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Nmap Network Scanning

Output to a Database

A common desire is to output Nmap results to a database for easier queries and tracking. This allows users from an individual penetration tester to an international enterprise to store all of their scan results and easily compare them. The enterprise might run large scans daily and schedule queries to mail administrators of newly open ports or available machines. The penetration tester might learn of a new vulnerability and search all of his old scan results for the affected application so that he can warn the relevant clients. Researchers may scan millions of IP addresses and keep the results in a database for easy real-time queries.

While these goals are laudable, Nmap offers no direct database output functionality. Not only are there too many different database types for me to support them all, but users' needs vary so dramatically that no single database schema is suitable. The needs of the enterprise, pen-tester, and researcher all call for different table structures.

For projects large enough to require a database, I recommend deciding on an optimal DB schema first, then writing a simple program or script to import Nmap XML data appropriately. Such scripts often take only minutes, thanks to the wide availability of XML parsers and database access modules. Perl often makes a good choice, as it offers a powerful database abstraction layer and also custom Nmap XML support. the section called “Manipulating XML Output with Perl” shows how easily Perl scripts can make use of Nmap XML data.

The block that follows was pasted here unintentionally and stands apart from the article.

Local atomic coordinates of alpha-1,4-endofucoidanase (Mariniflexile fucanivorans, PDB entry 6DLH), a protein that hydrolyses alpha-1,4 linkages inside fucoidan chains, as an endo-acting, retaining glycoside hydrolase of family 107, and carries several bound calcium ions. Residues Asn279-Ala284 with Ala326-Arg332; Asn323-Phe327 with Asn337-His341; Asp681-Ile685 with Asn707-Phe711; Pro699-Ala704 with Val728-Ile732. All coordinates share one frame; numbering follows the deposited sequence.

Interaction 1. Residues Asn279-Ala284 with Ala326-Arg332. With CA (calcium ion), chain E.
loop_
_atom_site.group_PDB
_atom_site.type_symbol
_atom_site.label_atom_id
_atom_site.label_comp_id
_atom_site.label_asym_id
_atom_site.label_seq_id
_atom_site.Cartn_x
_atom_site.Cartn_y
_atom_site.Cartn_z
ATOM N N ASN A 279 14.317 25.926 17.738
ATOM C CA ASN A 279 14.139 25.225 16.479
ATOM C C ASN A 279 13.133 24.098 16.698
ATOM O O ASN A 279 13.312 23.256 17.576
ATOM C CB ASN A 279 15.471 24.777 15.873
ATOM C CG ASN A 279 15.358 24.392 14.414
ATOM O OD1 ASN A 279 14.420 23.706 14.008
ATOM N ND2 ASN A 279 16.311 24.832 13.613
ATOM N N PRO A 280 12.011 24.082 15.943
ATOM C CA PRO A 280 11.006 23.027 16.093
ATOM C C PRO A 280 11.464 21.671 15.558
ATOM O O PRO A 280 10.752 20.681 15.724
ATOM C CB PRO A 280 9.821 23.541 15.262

Another option is to use a custom Nmap database support patch. One example is nmap-sql, which adds MySQL logging functionality into Nmap itself. The downsides are that it currently only supports the MySQL database and it must be frequently ported to new Nmap versions. An XML-based approach, on the other hand, is less likely to break when new Nmap versions are released.

Another option is PBNJ, a suite of tools for monitoring changes to a network over time. It stores scan data such as online hosts and open ports to a database (SQLite, MySQL or Postgres). It offers a flexible querying and alerting system for accessing that data or displaying changes.

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